During the course of the pandemic, many lessons were learnt by SAP, all of which are coming together now to set a clear path for the German software giant going into 2021.
“Over the last year, we learned how companies weathered the storm, and how best they did it,” said SAP CEO Christian Klein, at the company’s annual Sapphire conference held virtually for the second year last week.
At his keynote, Klein, who took over the reins as sole CEO in April last year, shared three key insights from working on the ground with customers:
- Technology strengthens resiliency
The first was that the most resilient companies were those who embraced technology to transform their business process. “Migrating an IT landscape to a cloud infrastructure alone doesn't change a single business process,” said Klein. “Those who simply leveraged a cloud infrastructure and didn't digitise their core business processes didn't do as well.”
He said becoming an intelligent enterprise requires the courage to leave traditional business models behind and to radically change what the business wants. “Intelligent enterprises are enabled by integrated digitised agile business processes, powered by data and with embedded AI.”
- You can’t win it alone
It is difficult for a business to overcome the challenges just by themselves.
“I've talked to many CEOs, and it became clear – many of the issues companies face during the pandemic came from their reliance on global supply chains,” said Klein.
Citing the semiconductor shortage as an example, he said that because of the outbreak, companies reduced semiconductor orders due to lower market demand.
Instead, the demand for semiconductors exploded, and the very same companies are now facing severe production shortages, as suppliers and manufacturers did not have enough time to ramp up production.
Klein said almost 75% of all companies reported supply chain disruptions as a result of the pandemic.
“COVID has showed us just how crucial it is to have real time transparency across your entire supply chain. The value comes from the network, the millions of internet connections and how they are all facilitated in real time.”
- Sustainability is an imperative
Klein urged companies to focus on sustainability, with the goal of zero emissions, waste and inequality.
He said that despite a brief drop in carbon emissions over the past year, this year is on track for the second-biggest increase in emissions in history.
Developing an individual product and understanding its impact on sustainability is also not straightforward. “Take the electric car as an example. Nobody yet fully understands the supply chain emissions impact of an electric car over its complete lifecycle.
“We must act. It's time to build sustainability into the fabric of how we do business. It's time to make sustainability a standard dimension of corporate management, just like productivity or costs,” said Klein.
Technology has proven its mettle
Answering a question from iTNews Asia during the Q&A on how the pandemic has impacted how SAP is reaching out to customers, Klein said that at the start of the pandemic, there were concerns about the ability to deliver IT projects in a remote way.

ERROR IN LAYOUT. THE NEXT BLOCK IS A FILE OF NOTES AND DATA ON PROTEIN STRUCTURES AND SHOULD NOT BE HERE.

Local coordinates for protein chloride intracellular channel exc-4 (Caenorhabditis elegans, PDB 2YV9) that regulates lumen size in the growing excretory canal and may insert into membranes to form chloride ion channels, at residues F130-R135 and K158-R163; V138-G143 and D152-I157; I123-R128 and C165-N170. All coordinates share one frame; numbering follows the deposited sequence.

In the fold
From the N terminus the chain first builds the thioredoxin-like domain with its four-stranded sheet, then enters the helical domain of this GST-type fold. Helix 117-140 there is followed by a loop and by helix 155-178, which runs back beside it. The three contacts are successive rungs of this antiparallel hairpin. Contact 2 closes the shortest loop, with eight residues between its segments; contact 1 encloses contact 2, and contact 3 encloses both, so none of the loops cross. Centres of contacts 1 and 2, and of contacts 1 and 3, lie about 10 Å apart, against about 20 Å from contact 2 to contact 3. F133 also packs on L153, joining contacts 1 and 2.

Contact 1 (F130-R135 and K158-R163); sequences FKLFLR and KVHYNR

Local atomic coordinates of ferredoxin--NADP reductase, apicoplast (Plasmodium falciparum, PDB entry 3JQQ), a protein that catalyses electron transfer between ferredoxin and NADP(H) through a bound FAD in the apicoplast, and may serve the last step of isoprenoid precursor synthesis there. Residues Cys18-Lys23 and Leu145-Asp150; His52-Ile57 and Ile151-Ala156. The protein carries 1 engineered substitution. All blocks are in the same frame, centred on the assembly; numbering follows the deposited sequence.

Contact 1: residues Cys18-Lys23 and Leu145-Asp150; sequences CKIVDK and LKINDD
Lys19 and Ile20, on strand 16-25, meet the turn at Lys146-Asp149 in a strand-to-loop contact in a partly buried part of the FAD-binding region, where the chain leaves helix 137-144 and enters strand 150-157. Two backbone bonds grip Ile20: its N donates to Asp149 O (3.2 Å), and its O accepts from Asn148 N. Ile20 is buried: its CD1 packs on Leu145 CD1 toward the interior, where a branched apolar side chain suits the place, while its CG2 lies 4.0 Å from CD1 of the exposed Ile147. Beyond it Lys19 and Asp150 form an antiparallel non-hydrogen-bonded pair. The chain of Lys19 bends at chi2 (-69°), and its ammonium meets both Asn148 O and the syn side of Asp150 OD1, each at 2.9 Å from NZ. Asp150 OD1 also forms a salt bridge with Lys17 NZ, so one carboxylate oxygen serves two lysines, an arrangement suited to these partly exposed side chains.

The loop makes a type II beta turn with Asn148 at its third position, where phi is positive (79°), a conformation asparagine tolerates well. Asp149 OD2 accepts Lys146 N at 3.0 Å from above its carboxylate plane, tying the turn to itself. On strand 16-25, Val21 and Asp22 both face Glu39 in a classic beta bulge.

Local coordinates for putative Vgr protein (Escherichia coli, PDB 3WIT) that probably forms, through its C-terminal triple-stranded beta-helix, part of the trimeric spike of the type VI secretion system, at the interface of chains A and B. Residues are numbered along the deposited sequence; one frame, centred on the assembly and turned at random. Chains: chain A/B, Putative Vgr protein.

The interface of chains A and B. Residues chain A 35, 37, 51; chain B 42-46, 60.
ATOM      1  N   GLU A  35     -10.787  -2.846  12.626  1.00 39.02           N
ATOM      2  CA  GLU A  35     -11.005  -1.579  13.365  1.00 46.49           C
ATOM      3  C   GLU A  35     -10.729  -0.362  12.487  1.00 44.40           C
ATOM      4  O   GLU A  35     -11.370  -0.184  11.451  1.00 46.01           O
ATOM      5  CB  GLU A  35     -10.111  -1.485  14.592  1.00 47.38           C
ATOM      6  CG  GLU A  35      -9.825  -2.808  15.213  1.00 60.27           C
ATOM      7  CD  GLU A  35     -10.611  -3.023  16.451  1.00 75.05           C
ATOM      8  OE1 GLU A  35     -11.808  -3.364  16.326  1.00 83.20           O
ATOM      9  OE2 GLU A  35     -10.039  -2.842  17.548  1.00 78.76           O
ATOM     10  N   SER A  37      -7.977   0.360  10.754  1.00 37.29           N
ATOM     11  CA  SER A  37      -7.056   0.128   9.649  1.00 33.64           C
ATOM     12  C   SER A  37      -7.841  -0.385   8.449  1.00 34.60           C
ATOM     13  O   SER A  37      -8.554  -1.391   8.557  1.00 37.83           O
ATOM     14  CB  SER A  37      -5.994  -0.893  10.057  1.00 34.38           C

“But over the last months and quarters, we actually have proven that we are resilient and had thousands of sites go live and work well during the pandemic. This shows the power of our technology, because you don't always have to be on site to make IT projects a success.”
Klein further explained that many customers in Asia also faced supply chain disruptions and had to change their business model and go to commerce.
“For some customers, we found solutions in days, switching from traditional sales to commerce or on-boarding them into our business network.
“Despite the disruptions and country lockdowns, (they could) still find a logistic provider who, for example, can put the ingredient for the vaccine from Asia to the US and Europe. This shows how well the technology is and the ask for more technology and more transformation is even increasing now.
COVID has showed us just how crucial it is to have real time transparency across your entire supply chain. The value comes from the network, the millions of internet connections and how they are all facilitated in real time.
- Christian Klein, CEO, SAP
“You're not doing a business transformation when you are just migrating to the cloud,” reiterated Klein.
“From the start of the journey, we look into the processes of the customer and make sure they drive this business model change. We tell the customer what is really promising in their industry to succeed in the digital age and find out what kinds of models they want.”
During Sapphire, SAP announced RISE with SAP packages for specific industries to do business transformation as a service. Members of the new SAP Business Network will also be able to access a single, unified portal to gain a holistic view into their supply chain ecosystem, logistics and equipment management. SAP also announced a portfolio of new sustainability-specific products to help companies drive sustainability as a core business process.
Klein became CEO in April 2020 after a previous stint as co-CEO, right at the time when COVID-19 was becoming full blown in Europe and worldwide.
Since taking over, Klein has accelerated the shift from legacy software – or ‘on-premise' – and focussed on the transformation of SAP in the cloud, in some case sacrificing margins, which met resistance from some investors.
Since then, SAP has bounced back strongly.
“Talking about our numbers, we’ve had a fantastic year – we saw the highest cloud (revenue) closed in five years and we had the highest operating profit ever in Q1,” said Klein.